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BOOK LIST: Books set in '20s & '30s

Wednesday, June 05, 2013

Michelle Cooper, author of the wonderful 'Montmaray Journals' has compiled a list for me of books set in the same historical period - the 1920s and 1930s. There are some great recommendations here:




It seems to be compulsory for reviews of ‘A Brief History of Montmaray’ to mention Dodie Smith’s classic coming-of-age novel, ‘I Capture the Castle’, and it’s certainly flattering to have my work compared to such a beloved book. Both involve a teenage girl writing in her diary and living in a crumbling castle with her eccentric family – although I don’t recall any princesses, pirates, sea monsters, ghosts, Nazis or gory murders in ‘I Capture the Castle’. 


One reviewer also described ‘A Brief History of Montmaray’ as a modern version of the Brontës mixed with the Famous Five. After I’d finished feeling indignant (about the Enid Blyton bit, not the Brontës), I remembered my book did include Cornish smugglers, seaside caves, secret tunnels, a mad uncle, a tomboy and a loyal dog . . . so all those Famous Five books I read as a child must have had more of an effect on me than I’d realised.



On the other hand, reviews of ‘The FitzOsbornes in Exile’ tend to mention either ‘Downton Abbey’ or the Mitfords. As I haven’t seen ‘Downton Abbey’ and it’s not a book, I won’t discuss it here. 

However, I can’t resist an opportunity to rhapsodize about my favourite Nancy Mitford novels, ‘The Pursuit of Love’ and ‘Love in a Cold Climate’, both set in the 1920s and 1930s, and based on the author’s eccentric, upper-class English family. 



If you enjoy hilarious, irreverent stories about innocent debutantes and their ambitious mothers, French dukes and exiled European royalty, country estates and London Society, you will love these books.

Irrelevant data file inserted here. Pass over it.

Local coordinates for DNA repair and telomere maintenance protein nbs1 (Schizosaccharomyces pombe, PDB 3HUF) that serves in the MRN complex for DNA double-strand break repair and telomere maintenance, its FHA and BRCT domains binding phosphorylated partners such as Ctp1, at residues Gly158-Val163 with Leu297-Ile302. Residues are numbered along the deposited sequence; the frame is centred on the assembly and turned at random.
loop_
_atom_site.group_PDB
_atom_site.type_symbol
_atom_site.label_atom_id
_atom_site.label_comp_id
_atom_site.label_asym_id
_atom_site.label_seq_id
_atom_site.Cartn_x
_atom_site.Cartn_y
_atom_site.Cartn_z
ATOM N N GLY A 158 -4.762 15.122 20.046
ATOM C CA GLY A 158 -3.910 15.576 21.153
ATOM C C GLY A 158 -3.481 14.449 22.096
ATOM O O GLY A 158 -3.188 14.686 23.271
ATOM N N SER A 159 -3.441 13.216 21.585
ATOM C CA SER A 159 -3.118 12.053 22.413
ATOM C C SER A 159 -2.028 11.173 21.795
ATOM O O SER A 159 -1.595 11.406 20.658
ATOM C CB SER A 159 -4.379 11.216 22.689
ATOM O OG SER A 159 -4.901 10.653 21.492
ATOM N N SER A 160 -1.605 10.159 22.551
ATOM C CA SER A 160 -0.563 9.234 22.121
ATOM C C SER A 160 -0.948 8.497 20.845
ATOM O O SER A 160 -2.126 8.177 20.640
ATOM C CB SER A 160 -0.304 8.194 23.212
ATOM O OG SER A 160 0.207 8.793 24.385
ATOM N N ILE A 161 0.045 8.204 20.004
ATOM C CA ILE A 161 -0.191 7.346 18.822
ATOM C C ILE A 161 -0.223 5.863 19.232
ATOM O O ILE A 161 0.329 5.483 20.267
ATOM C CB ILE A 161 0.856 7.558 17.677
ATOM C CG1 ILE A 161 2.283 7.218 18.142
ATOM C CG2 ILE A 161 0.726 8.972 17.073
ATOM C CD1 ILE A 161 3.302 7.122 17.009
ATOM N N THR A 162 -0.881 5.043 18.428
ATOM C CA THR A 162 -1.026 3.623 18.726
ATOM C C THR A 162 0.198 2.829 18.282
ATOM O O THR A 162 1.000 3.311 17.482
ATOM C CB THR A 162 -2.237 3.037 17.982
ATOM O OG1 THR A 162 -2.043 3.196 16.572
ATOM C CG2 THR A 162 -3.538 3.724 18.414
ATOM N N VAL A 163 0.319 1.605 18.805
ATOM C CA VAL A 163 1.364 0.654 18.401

Nancy Mitford also manages to include some sharp observations of 1930s politics – which isn’t all that surprising, given her family history (her sisters Diana and Unity were devotees of Hitler, while another sister, Jessica, ran away from home as a teenager to join the Communist side in the Spanish Civil War). 

There’s a lot of interesting non-fiction by and about the Mitford sisters. My favourites are ‘Hons and Rebels’, the first volume of Jessica Mitford’s memoirs, and ‘The Mitfords: Letters Between Six Sisters’, edited by Charlotte Mosley.


















‘The FitzOsbornes at War’, the final Montmaray book, is mostly about life in England during the Second World War. There are a lot of great novels set in this period, but among my favourites are the Cazalet Chronicles, by Elizabeth Jane Howard. This is a wonderful series that follows the changing fortunes of a wealthy middle-class English family throughout the war and beyond. The four novels – ‘The Light Years’, ‘Marking Time’, ‘Confusion’ and ‘Casting Off’ – are based on the real-life experiences of the now ninety-year-old author, who has just announced that she’s working on a fifth Cazalet book. Some other favourite Britain-at-war novels are ‘Small Island’ by Andrea Levy, about the experiences of Jamaican airmen stationed in Britain, and ‘The Night Watch’ by Sarah Waters, which cleverly links the stories of four Londoners, all of them on the outskirts of respectable society because they’ve fallen in love with the ‘wrong’ people. Readers who liked Toby’s story in ‘The FitzOsbornes at War’ may also enjoy ‘The Charioteer’ by Mary Renault (although ‘enjoy’ probably isn’t the best word to use about a book set mostly in a military hospital). Finally, for those looking for some non-fiction that isn’t excessively long or academic, I recommend ‘Debs at War 1939-1945: How Wartime Changed Their Lives’ by Anne de Courcy, about the privileged young British women who joined the services, drove ambulances, nursed the wounded and worked in factories and on farms during the war.








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